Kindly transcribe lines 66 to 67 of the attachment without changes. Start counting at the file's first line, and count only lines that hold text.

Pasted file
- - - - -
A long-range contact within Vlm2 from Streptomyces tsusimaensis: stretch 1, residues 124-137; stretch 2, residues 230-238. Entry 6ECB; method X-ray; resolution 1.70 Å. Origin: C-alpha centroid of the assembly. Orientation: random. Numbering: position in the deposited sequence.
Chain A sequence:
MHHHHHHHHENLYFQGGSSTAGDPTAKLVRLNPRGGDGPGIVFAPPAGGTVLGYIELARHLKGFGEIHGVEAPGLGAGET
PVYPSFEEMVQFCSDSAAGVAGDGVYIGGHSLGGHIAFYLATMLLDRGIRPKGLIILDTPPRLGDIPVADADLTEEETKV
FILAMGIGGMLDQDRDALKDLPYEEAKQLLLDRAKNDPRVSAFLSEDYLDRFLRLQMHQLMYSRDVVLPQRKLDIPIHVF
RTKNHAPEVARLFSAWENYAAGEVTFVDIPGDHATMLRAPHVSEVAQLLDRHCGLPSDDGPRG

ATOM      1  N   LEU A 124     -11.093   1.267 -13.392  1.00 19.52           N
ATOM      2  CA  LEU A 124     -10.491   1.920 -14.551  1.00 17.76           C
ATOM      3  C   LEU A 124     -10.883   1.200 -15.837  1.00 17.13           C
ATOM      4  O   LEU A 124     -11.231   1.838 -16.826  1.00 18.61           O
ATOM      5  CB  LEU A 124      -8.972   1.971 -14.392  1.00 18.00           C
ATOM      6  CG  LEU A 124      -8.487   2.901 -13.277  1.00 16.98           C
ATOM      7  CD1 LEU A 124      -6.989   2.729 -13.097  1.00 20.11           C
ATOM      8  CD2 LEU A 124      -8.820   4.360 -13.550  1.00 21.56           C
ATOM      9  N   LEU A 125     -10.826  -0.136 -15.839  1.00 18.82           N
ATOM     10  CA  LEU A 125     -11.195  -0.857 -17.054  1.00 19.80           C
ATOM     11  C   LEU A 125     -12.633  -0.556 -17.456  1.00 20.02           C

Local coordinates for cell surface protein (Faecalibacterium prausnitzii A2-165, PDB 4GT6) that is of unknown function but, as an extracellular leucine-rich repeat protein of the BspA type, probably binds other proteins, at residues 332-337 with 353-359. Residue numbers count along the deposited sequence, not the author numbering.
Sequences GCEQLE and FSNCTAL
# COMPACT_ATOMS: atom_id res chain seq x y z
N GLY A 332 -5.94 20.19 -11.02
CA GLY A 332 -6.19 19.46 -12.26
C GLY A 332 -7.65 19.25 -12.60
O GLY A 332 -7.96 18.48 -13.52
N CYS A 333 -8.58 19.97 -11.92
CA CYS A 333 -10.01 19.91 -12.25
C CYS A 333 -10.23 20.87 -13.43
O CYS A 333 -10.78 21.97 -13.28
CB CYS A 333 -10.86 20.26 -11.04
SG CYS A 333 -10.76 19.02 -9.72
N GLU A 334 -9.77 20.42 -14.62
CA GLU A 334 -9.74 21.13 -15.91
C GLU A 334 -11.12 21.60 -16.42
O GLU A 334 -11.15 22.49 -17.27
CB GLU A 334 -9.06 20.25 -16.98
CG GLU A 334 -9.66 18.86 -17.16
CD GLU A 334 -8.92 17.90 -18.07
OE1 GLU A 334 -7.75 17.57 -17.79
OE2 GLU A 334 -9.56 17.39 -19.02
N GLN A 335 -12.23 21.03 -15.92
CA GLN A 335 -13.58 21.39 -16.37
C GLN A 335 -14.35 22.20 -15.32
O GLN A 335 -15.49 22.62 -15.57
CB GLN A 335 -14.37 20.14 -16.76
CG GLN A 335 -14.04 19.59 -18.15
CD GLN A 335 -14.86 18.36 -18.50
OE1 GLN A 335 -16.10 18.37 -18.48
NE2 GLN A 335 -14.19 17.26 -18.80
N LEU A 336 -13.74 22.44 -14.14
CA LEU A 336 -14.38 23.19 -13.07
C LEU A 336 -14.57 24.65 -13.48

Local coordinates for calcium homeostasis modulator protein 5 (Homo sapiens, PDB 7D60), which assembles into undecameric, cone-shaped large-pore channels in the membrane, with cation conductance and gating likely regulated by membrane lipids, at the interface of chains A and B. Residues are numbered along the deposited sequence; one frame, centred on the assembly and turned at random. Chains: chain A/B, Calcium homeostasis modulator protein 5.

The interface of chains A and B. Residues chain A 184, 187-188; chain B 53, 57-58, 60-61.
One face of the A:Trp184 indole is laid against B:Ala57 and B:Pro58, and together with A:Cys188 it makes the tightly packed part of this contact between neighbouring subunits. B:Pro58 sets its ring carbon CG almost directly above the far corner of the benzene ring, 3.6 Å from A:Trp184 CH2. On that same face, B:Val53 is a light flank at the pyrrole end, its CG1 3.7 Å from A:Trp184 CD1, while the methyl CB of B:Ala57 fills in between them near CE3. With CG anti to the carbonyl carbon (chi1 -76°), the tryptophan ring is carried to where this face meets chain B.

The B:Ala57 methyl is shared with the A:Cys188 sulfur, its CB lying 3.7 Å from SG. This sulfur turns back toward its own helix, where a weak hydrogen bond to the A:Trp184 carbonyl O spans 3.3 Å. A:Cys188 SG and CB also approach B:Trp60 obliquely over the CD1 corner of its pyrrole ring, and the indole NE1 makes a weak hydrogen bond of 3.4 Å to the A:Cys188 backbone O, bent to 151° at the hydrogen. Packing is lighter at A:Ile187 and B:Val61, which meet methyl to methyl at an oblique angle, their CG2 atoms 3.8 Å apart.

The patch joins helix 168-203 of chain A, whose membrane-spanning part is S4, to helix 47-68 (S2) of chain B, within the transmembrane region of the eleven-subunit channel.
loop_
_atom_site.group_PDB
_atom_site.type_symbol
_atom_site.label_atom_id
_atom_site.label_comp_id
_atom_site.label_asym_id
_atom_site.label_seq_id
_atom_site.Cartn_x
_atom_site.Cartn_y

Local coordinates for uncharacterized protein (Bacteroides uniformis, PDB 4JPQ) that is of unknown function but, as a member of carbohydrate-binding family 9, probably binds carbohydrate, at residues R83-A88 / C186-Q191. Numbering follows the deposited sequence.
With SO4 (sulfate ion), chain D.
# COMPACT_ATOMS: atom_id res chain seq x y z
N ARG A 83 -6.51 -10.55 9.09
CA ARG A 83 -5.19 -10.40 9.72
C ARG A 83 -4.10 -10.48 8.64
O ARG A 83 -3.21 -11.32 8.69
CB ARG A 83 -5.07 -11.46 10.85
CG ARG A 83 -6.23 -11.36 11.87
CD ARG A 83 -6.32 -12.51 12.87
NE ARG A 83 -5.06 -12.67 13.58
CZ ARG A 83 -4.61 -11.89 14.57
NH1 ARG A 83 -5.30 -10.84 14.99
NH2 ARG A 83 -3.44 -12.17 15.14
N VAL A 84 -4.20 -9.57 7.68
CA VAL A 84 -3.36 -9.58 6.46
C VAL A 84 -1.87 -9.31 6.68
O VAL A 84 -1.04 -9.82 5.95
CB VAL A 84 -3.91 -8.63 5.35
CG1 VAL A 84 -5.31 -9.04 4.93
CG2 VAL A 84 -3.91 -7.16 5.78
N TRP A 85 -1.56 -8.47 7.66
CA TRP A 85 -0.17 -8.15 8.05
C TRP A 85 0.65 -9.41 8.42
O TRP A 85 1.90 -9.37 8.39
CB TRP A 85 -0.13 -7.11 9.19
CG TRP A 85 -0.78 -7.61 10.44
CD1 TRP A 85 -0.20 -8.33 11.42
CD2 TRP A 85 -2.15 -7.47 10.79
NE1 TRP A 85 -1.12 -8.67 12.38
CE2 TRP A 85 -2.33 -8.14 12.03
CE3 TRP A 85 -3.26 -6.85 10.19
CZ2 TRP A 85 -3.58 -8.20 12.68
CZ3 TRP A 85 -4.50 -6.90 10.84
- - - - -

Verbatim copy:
Local coordinates for uncharacterized protein (Bacteroides uniformis, PDB 4JPQ) that is of unknown function but, as a member of carbohydrate-binding family 9, probably binds carbohydrate, at residues R83-A88 / C186-Q191. Numbering follows the deposited sequence.
With SO4 (sulfate ion), chain D.